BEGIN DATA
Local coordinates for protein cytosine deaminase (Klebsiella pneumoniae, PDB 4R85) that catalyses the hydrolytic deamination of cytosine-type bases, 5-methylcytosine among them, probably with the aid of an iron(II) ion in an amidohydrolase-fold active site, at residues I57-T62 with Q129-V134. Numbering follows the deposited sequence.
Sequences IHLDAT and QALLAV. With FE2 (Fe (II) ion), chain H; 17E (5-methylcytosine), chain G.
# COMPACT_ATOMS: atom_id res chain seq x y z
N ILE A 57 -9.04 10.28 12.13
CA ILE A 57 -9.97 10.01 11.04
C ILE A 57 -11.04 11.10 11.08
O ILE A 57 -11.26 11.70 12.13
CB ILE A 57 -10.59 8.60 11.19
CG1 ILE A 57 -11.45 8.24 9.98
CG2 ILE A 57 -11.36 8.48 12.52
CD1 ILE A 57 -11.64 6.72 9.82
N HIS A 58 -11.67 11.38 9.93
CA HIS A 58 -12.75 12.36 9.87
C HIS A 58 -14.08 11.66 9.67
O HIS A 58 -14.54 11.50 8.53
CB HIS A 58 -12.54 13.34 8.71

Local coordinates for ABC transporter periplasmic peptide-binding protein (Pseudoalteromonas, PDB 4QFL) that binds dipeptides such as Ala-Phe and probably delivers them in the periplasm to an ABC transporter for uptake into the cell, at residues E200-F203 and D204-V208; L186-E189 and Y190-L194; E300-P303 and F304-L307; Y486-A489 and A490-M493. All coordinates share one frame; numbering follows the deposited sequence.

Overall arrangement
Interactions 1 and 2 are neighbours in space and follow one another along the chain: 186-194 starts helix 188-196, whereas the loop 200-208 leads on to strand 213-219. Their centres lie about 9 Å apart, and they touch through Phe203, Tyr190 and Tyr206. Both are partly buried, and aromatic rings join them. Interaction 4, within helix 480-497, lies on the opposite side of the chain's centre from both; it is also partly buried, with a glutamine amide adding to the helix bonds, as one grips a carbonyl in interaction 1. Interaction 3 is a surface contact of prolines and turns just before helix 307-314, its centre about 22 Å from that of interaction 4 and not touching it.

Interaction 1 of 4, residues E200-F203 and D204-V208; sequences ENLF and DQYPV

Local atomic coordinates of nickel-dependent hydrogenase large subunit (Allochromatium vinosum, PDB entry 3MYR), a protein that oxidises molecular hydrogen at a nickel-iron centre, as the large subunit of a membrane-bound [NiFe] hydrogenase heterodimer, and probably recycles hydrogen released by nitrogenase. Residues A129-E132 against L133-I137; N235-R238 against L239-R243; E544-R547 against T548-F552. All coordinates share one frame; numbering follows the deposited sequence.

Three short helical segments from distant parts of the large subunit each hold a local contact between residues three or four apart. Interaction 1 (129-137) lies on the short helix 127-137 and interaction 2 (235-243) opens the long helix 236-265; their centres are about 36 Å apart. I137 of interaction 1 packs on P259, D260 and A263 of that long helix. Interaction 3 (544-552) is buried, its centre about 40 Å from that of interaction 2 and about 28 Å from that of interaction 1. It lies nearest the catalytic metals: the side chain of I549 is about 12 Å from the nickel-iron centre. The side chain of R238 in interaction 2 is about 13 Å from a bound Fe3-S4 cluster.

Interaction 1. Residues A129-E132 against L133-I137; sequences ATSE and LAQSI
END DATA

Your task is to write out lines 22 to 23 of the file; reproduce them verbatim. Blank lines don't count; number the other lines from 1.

Three short helical segments from distant parts of the large subunit each hold a local contact between residues three or four apart. Interaction 1 (129-137) lies on the short helix 127-137 and interaction 2 (235-243) opens the long helix 236-265; their centres are about 36 Å apart. I137 of interaction 1 packs on P259, D260 and A263 of that long helix. Interaction 3 (544-552) is buried, its centre about 40 Å from that of interaction 2 and about 28 Å from that of interaction 1. It lies nearest the catalytic metals: the side chain of I549 is about 12 Å from the nickel-iron centre. The side chain of R238 in interaction 2 is about 13 Å from a bound Fe3-S4 cluster.

Interaction 1. Residues A129-E132 against L133-I137; sequences ATSE and LAQSI